While I strongly suspect this would all come out just as it appears on the original tests, I cannot with a clear conscience advocate you just taking this as the last word. It is a personal prejudice of mine, but based on experiences that could have turned out far better. I'm always in favor of ruling out the most serious possibiliites first.
I hope this is helfpul. Good luck to you and please follow up with us here, and also keep us updated. Good luck to you.
|kathryn6323 - Sun May 10, 2009 12:17 pm|
I am going to seek a CT scan and an endoscopic ultrasound just to be sure. It was also recommended that I do a gastroscopy as well. Which of these three tests would you recommend that I have done first since the ultrasound shows the pancreatic mass and the MRI does not? I am glad I asked because when the MRI results came back normal my Doctor acted as if that was the final say in the issue and nothing was there. Whereas I am more skeptic about the MRI. I would like to have more tests done to be sure but not sure if I should proceed first with a CT scan, an endoscopic ultrasound, or a gastroscopy. I have to say I am a little weary about having a tube shoved down my throat but I will do whatever that will give me the final answer if something is in my pancreas or not. Should I talk to a gastrointerologist about this rather than just my family doctor since she has the attitude that the MRI is fine and therefore nothing is in my pancreas? They also said the ultrasound that saw the mass could have picked up my duodenal ulcer. Will these tests differentiate between the ulcer and an actual pancreatic mass even though the areas are so close together? I'm not so worried it's cancer because my liver and blood labs were fine but I will stay on top of it because I know how sensitive the pancreatic cancer can potentially be. Thank you so much for your information it was much more helpful than my family doctor.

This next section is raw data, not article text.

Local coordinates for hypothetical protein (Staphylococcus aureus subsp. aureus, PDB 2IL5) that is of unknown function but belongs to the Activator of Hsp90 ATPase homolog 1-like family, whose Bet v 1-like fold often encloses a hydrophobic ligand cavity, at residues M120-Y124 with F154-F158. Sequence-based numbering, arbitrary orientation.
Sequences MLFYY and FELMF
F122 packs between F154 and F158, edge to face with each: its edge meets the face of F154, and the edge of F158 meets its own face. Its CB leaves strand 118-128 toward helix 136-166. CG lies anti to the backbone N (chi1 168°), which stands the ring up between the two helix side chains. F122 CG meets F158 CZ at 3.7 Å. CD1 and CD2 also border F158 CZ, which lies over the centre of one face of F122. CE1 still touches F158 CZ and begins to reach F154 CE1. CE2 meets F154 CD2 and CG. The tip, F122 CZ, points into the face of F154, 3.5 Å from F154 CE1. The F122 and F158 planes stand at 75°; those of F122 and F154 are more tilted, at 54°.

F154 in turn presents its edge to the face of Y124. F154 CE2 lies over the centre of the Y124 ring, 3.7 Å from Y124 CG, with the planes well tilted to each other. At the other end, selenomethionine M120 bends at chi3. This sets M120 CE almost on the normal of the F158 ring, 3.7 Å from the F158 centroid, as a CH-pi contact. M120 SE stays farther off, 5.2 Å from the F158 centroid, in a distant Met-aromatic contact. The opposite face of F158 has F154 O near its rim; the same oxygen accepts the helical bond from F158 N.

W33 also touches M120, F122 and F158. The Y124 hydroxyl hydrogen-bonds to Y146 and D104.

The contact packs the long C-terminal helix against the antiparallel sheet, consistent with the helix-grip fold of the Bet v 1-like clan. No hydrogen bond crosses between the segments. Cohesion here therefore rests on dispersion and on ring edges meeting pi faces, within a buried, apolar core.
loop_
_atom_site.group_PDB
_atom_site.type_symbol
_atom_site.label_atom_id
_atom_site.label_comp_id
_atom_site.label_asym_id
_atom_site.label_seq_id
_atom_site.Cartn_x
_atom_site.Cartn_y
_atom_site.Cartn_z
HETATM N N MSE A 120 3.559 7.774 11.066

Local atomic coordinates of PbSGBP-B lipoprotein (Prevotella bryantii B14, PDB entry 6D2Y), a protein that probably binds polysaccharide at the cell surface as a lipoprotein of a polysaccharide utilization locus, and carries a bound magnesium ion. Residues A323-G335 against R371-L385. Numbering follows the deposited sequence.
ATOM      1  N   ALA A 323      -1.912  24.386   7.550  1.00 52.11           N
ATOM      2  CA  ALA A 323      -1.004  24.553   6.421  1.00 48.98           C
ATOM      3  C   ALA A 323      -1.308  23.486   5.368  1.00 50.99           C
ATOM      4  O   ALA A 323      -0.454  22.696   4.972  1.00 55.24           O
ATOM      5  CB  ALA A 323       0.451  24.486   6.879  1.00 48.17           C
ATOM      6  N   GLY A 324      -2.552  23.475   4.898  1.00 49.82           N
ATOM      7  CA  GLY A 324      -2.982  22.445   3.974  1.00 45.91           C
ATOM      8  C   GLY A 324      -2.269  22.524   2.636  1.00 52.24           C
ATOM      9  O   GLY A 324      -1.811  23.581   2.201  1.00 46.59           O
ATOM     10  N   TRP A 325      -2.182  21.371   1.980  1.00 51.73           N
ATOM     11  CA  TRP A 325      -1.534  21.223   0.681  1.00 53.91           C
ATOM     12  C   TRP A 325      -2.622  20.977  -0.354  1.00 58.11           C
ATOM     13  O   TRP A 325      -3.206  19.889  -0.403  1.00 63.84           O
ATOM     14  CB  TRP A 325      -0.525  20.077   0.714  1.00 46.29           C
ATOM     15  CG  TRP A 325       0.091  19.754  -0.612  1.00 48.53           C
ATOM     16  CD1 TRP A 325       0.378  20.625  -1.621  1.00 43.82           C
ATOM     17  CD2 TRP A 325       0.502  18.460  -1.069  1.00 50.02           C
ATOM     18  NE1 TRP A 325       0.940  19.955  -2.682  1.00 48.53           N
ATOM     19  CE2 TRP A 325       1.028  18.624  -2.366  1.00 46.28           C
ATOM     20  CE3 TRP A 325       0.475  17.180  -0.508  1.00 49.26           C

|John Kenyon, CNA - Sun May 10, 2009 8:26 pm|
While there is an even chance there is something or nothing in your pancreas, or a 50/50 chance of there being nothing, it's like tossing a coin to accept the MRI uncritically, and while some areas are less problematic, this is, as you seem to know, an area where one cannot afford to flip a coin. Better a little inconvenience now than to find out there was something overlooked. Given the enormous credit given endoscopic ultrasound in this particular area, I would probably, were it me, go this way: Have the CT scan done (could be a tie-breaker, but only if it "sees" something, not if it's negative) with the intention of going forward with the endoscopic US. With the mild sedation used, it's really not as uncomfortable as one might expect, and actually is often not remembered at all by the patient. I do think also you would do well to let an ENT specialist take over on this, not only because of the greater insight into diagnostic techniques and disease processes, but because your GP seems too ready to take the negative result as the correct one when it's already been done in a reverse fashion. Better to let an ENT sort out the existing test results, then decide how best to proceed. It may be the ENT will concur with the present finding, and if so, then it would be coming from someone who does this specifically for a living. I'd feel better with that for sure.
Endoscopic US will definitely be able to discriminate between the ulcer and anything possibly present in the HOP despite the proximity. This is one more reason it's highly specific for this sort of situation. While the odds are slightly in favor of a negative discovery (nothing there), it would be far better to have an ENT make the call and I suspect the endoscopic US would be wanted to be certain. You're currently in generally good health, so this is a huge advantage if there should be something found, and of course if there's not, then that's reason to just exhale and celebrate.
Good luck to you. Please stay in touch.